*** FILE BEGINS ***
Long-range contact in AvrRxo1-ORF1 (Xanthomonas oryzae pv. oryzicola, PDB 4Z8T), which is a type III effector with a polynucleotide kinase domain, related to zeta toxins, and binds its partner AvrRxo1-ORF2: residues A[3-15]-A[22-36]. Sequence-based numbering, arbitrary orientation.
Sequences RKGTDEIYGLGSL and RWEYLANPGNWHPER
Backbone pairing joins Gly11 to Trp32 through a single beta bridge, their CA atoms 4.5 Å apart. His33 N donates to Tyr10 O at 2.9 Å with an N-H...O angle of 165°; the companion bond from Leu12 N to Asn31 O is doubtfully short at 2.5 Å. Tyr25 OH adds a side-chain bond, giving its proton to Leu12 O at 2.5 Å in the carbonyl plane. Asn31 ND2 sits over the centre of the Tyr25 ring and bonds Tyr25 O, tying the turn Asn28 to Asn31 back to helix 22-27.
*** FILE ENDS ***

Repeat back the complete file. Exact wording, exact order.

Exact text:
Long-range contact in AvrRxo1-ORF1 (Xanthomonas oryzae pv. oryzicola, PDB 4Z8T), which is a type III effector with a polynucleotide kinase domain, related to zeta toxins, and binds its partner AvrRxo1-ORF2: residues A[3-15]-A[22-36]. Sequence-based numbering, arbitrary orientation.
Sequences RKGTDEIYGLGSL and RWEYLANPGNWHPER
Backbone pairing joins Gly11 to Trp32 through a single beta bridge, their CA atoms 4.5 Å apart. His33 N donates to Tyr10 O at 2.9 Å with an N-H...O angle of 165°; the companion bond from Leu12 N to Asn31 O is doubtfully short at 2.5 Å. Tyr25 OH adds a side-chain bond, giving its proton to Leu12 O at 2.5 Å in the carbonyl plane. Asn31 ND2 sits over the centre of the Tyr25 ring and bonds Tyr25 O, tying the turn Asn28 to Asn31 back to helix 22-27.